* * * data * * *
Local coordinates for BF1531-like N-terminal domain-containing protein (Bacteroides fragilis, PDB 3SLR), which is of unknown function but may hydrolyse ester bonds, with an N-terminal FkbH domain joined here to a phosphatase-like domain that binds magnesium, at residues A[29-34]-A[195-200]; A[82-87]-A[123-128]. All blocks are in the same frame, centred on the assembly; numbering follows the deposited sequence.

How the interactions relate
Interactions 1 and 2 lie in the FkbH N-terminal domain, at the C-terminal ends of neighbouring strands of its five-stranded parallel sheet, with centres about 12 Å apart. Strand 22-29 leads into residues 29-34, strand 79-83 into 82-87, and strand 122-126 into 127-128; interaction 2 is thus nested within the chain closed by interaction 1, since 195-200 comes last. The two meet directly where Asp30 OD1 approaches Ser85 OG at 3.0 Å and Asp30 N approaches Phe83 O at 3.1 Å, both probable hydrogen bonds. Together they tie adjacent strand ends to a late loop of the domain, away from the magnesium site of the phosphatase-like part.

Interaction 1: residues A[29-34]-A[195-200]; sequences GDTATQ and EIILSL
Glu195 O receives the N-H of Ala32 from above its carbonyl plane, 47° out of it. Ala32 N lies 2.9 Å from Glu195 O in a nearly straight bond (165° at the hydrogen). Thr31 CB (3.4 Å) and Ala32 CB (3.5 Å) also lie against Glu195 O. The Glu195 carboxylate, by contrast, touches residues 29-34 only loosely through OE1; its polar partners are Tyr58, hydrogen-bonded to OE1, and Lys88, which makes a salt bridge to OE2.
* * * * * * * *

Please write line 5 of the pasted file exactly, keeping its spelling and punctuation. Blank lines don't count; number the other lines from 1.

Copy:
Glu195 O receives the N-H of Ala32 from above its carbonyl plane, 47° out of it. Ala32 N lies 2.9 Å from Glu195 O in a nearly straight bond (165° at the hydrogen). Thr31 CB (3.4 Å) and Ala32 CB (3.5 Å) also lie against Glu195 O. The Glu195 carboxylate, by contrast, touches residues 29-34 only loosely through OE1; its polar partners are Tyr58, hydrogen-bonded to OE1, and Lys88, which makes a salt bridge to OE2.